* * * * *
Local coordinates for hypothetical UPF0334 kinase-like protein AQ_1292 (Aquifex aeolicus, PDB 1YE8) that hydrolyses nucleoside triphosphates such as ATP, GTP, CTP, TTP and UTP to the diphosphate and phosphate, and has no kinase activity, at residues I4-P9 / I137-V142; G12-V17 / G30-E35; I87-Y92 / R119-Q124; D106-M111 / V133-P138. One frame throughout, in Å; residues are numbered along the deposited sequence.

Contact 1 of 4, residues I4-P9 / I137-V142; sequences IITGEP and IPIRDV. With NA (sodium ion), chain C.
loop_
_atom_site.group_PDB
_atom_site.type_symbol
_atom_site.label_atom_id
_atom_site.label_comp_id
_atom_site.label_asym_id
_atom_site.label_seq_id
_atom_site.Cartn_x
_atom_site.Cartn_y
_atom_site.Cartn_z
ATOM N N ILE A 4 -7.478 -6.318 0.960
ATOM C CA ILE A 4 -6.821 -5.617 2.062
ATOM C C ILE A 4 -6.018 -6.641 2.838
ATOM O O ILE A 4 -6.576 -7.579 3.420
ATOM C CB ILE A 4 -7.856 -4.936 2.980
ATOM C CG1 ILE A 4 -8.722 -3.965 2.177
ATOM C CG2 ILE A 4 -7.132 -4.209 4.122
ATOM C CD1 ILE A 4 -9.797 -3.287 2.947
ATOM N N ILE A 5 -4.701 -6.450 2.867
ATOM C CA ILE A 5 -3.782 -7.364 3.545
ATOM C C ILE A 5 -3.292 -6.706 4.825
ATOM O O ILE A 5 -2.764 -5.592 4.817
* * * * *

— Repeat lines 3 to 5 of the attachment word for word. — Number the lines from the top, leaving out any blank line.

loop_
_atom_site.group_PDB
_atom_site.type_symbol